• Smoked Salmon Sandwich – Swap out the bread for your favorite low-carb or sprouted bread.
  • Salads – Make sure your salads are filling enough and have protein (beans, meat, turkey, tofu, etc.), fats (cheese, avocado, olive oil, etc.), and carbs (dairy products, crackers, quinoa, brown rice, etc.).
  • Quesadillas – Use sprouted, whole wheat, low carb, or almond flour tortillas stuffed with cheese, hummus, and sautéed spinach or mushrooms for a delicious vegetarian meal that’s satisfying or try my chicken fajita quesadillas, shrimp quesadillas, ground beef quesadillas, or steak quesadillas.
steak salad in white bowl

Gestational Diabetes Dinner Recipes

Check my dinner ideas for gestational ideas for even more details and ideas. Simple and quick dinner ideas for gestational diabetes are a must, and here are a few favorites:

Unfortunately, pasta was tough for me so I only had it once. I ate a tiny portion and it still caused my blood sugar to spike, so it was both unsatisfying and disappointing!

Side Dish Ideas for Gestational Diabetes

Non-starchy vegetables and salad sides are great to keep the carbs lower in meals:

Gestational Diabetes Diet 7-day Sample Meal Plan

Grab my 7-day sample gestational diabetes meal plan below.

Reader Interactions

Did you like this recipe? Please leave a review and let me know what you thought! I appreciate it so much.

Your email address will not be published. Required fields are marked *


  1. Kelsey

    Hi! I’m a first-time mom to be and fellow blogger and I’m thrilled I stumbled across your site and that it is a recent post! I take my 3-hour test next week after having elevated levels at my 1-hour test and I’m truly freaking out. I already try to eat as healthy as possible and I was shocked/lost/confused when I failed the 1-hour test, so reading your post has literally saved my day! I hadn’t even failed the 3-hour test yet and I already feel like I failed my baby. I’m saving your meal plan just in case and will be trying out some of these recipes anyways in the meantime because they sound awesome!

    • Emily

      Hi Kelsey,
      I could have sworn that I responded to this, but it must not have gone through. Or I’m going crazy…which could totally be the case! How did your test go? Hope you are feeling well, and that you don’t have to deal with gestational diabetes, but I can help you get through it if you do. 🙂

  2. Melissa

    Thank you for this post. I felt distraught with my recent GD diagnosis (during my 10th week of pregnancy), since I am an active person that eats well. I too was shocked with the diagnosis. I have been worried about needing medication since I was diagnosed so early and I know that it can get progressively worse. I just want to say thank you for the line about how needing insulin was not an indication of you doing a bad job.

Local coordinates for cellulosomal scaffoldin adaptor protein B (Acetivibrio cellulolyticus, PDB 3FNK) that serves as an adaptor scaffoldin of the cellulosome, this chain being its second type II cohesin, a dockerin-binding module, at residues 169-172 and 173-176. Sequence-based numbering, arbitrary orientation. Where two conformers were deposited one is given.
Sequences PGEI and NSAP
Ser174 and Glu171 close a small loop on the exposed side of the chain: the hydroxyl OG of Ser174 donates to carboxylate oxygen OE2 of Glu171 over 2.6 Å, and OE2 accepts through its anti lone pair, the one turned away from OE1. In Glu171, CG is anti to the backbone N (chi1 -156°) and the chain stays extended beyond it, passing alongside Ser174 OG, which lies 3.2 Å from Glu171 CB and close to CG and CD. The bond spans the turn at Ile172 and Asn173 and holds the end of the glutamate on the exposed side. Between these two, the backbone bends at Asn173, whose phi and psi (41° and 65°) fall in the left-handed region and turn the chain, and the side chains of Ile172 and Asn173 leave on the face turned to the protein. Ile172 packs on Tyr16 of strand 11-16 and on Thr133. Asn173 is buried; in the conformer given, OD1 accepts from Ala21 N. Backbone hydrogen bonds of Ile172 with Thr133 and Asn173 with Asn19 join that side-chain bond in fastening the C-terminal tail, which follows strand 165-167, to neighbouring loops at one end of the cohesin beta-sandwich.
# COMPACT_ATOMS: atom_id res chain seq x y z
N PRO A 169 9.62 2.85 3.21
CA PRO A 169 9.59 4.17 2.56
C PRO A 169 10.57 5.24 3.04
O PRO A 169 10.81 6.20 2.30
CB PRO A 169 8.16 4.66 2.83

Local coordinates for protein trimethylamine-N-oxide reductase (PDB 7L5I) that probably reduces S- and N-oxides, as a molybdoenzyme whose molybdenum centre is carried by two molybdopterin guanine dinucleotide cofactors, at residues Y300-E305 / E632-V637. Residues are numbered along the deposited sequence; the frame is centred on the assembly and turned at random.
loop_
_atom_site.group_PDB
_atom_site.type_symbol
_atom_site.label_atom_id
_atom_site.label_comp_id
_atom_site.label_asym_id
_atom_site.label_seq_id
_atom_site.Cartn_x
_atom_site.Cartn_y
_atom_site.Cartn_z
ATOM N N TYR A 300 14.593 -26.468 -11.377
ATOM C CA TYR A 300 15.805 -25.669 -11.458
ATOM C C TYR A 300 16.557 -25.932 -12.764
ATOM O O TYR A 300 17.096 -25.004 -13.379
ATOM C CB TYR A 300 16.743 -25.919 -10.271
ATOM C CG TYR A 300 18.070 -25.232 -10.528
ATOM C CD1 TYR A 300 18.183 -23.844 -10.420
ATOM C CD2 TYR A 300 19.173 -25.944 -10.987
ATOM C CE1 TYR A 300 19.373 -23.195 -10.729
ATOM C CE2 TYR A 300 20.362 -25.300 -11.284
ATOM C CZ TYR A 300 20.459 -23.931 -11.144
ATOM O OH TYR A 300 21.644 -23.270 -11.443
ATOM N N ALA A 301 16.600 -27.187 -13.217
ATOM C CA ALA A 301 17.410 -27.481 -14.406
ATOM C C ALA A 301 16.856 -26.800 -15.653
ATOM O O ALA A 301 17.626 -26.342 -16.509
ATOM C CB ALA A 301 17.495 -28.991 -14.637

• Emily

      Hi Melissa, congrats on your pregnancy! I know how you feel and totally remember that if you do need insulin, it’s not your fault. You can blame it on the hormones. 😉 Easier said than done, but important to remember.

  3. Cris

    Hi, I was also one of those moms with gestational diabetes. Had it with one pregnancy of 4. However, I am now pre-diabetic. I followed the gestational diabetes plan from my doctor which worked great keeping myself on track. I’m looking for that same plan now, not because I’m pregnant but to guide me with meal planning, loosing some weight and from becoming diabetic. Do you have something?
    Thanks for your help,

    • Emily

      Hi Cris! Are you looking for personalized help? Feel free to email me (emily @ myeverydaytable.com) *no spaces otherwise, I would probably recommend the meal ideas above!

  4. Robin Hicks

    Hello, I signed up for the emails and I am getting emails but I never received the meal plan link. Can you please send it to me? Maybe it got spammed and I missed it? Thanks!

  5. Lisa

    I was diagnosed with gd yesterday after a one hour test. I had my blood drawn and it showed my levels were at 200. I was shocked but when i think about how i have eaten majority of my pregnancy (im 34 wks), i shouldnt be surprised. I love my sweet iced tea and processed carbs. It’s so discouraging to learn i have gd now. I wish i got tested at 28 wks, but i thought it would be a waste of money since this is my first pregnancy and i havent had complications. I switched to a midwife and she got me to test and now im not sure if i can have a natural labor and delivery at a birth center.
    A year and a half ago, i started the GAPS diet (aip), and i lasted about 6 mns, then tried keto for a couple months. I have played with aip diets before i learned i was pregnant so i wonder if my body never normalized its hormones, since i have eaten whatever ive craved the last 6-7 mns. I just hope i can manage these meal plans for the last 6 wks of pregnancy. I really dont want to have to prick my finger. But then again, its not the end of the world. We are actually fortunate to have all this medicine at our grasp, praise God, but still feeling down.

    • Emily

      Hi Lisa, SO sorry to hear this, I know it’s not what you wanted to get back from the Dr. It’s super frustrating to get the diagnosis, but also great news so that you can take care of yourself the way your body needs. And just remember that even if you need insulin, you shouldn’t feel bad!

  6. Chelsea